Those are established chores that need to be taken care of, and if they aren’t, then there’s a specific adult responsible for them who’s slacking off.

This is easier than just a free-for-all in which things get done “whenever”… mainly because they’ll inevitably get done by the person who’s been taking care of them forever.

Really drive home the fact that since both of you are living in this place, you both need to take care of it. Together.

3. Decide On A Fair Split Of Duties

When it comes to delineating different domestic chores and rules, it’s important to take all work aspects into consideration.

For example, if both of you work outside the house, but one works full-time and the other works part-time, then it makes sense for the part-time worker to take on more domestic chores.

If you’d like to keep things from getting stale, create a chore wheel, and spin it every weekend. This will create different chore schedules on a weekly basis, so one person isn’t stuck on vacuum or dishwashing duty forever.

Then, if any of the chores haven’t been taken care of, it’s very clear who hasn’t been pulling their weight.

It’s also important to remember that some chores take much more time and effort than others: not just because of frequency, but because of physical/mental labor.

For example, if only one person does all the cooking, this is an enormous task that needs to be done.

4. Get Extreme: Go On Strike

In a worst-case scenario, if you’ve already tried approaches like a chore wheel and/or assigned tasks and your husband is still slacking off, a stronger response might be necessary.

He might not realize just how much effort goes into making a household run smoothly. As such, he doesn’t understand what will happen if you stop picking up the slack that he keeps dropping.

So go on strike.

Only pick up after yourself, cook for yourself, do your own laundry.

If he freaks out because he doesn’t have any clean underwear or work shirts, point to the basket full of dirty laundry and insist that he wash them himself.

Does he complain that there’s nothing to eat, because he doesn’t know how to cook? Sorry, the “I don’t know how to cook” excuse doesn’t fly for anyone over the age of 20. Heck, there are enough recipes and YouTube tutorials out there for anyone to make a half decent meal.

There’s no shampoo or soap in the shower? Better go buy some. He’ll learn to be more aware of when toilet paper needs to be replaced as well.

Yes, there is a risk that these kinds of extreme measures may take a toll on your relationship. Hopefully you never have to resort to these, and your husband will step up and do his share without you going in full-on strike mode.

If, however, you do have to resort to this, then it may be worth the risk. His response to this situation may very well determine the course of the rest of your marriage:

Either he’ll realize just how much you have to do on a constant basis and step up, or he’ll pitch a fit at having to do his fair share, and want out. If it’s the former, then yay! You have an awesome, equal partner who loves and respects you enough to be an active member of the household.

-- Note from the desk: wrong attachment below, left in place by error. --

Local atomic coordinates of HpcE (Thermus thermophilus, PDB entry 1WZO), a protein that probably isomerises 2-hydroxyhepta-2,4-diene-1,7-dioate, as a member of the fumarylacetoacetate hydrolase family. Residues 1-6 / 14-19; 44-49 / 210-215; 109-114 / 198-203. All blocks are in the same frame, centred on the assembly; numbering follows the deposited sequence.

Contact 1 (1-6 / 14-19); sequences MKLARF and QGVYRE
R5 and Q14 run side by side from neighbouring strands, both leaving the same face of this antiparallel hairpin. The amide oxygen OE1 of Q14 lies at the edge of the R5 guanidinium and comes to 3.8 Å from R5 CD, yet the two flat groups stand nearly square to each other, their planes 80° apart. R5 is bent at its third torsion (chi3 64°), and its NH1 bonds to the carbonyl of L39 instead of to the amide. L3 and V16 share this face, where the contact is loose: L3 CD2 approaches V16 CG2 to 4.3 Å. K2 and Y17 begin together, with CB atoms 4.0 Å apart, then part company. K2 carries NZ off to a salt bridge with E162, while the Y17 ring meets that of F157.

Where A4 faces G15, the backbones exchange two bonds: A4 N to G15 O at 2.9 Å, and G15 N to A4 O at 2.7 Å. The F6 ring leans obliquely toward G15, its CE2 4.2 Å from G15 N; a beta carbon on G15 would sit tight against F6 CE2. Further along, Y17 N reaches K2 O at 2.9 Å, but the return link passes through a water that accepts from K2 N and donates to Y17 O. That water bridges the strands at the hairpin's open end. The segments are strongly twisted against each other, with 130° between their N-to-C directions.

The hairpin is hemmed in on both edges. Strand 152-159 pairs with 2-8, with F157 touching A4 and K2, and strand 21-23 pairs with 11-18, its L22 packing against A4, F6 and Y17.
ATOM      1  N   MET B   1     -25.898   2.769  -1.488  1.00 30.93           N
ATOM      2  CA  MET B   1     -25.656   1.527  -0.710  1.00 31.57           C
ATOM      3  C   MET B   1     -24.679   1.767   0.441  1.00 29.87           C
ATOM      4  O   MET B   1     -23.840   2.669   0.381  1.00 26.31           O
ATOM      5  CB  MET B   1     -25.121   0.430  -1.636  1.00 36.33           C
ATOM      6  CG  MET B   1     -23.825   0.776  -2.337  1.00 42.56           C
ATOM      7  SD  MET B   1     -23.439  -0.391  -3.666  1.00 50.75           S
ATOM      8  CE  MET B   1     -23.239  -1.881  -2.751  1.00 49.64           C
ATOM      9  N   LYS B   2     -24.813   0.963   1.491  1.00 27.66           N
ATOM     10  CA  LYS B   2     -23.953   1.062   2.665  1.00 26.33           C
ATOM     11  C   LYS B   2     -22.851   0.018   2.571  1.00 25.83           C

If not, then at least you know now, and might spare yourself a lifetime of slavery, tending to someone else’s needs and whims day and night.

Important caveat: if your husband is abusive in any physical or emotional way, going on strike is not a good idea. It may lead to aggression or retaliation which might put your safety or well-being at risk. If this is the case, our article on leaving a toxic relationship might be one you want to read.

5. If You Have Children, Teach Them Differently

The best way to avoid the kind of resistance to housework and such that we discussed here is to nip those expectations in the bud. Namely, don’t raise your kids the same way that you (or your husband) were raised.

Get them started on chores very early. Show them that everyone takes part in all aspects of home and family maintenance, so they learn that as part of the family, they’re part of everything involved.

Your toddler might not be able to wash dishes, but they’ll happily help you add ingredients into mixing bowls (especially if they get to lick the spoon later). Is your pre-teen sullen at the idea of having to do any tidying? Give them incentives like greater allowance so they learn the value of their time and effort.

If kids grow up with the idea of personal household contribution as the norm, they’ll be much more prepared for independent adulthood once they’re out of the house.

And in turn, their partners won’t be anguished and frustrated by having to be mom2.0 either.

All Of This Applies To Any Gender Partnerships

One final, and very important note: although this article centers around the idea of a husband who doesn’t do his fair share around the house, this situation certainly isn’t limited to male partners.

There are plenty of situations in which a wife (or other partner) doesn’t do her fair share of the housework, and seems to expect others to take care of that for her. If this is the case, then the exact same approaches listed here will apply to her.

This may also be the case for older children in mixed relationships/partnerships. If you’ve married someone who already has kids from a previous marriage, you’ll likely encounter a similar kind of resistance to the one mentioned earlier.

You’ll get a whole lot of push-back and resistance – not to mention sullen behavior and mouthing off – if you try to get the kids to take on any household responsibilities. That will be worse if your husband/partner expects you to take on all the chores and is horrified by the idea of making his kids work around the house. If he never had to, why should they?

This is very difficult territory to negotiate. Yes, it’ll take patience and reasoning, but also a firm hand.

Still not sure what to do about your husband’s unwillingness to help around the house or with other duties? One or two sessions with a relationship counselor could help you tackle this precise issue so that you can move on and enjoy a happier and more fulfilling relationship. To connect with a certified relationship counselor in your area (or one who works remotely), simply fill out this form.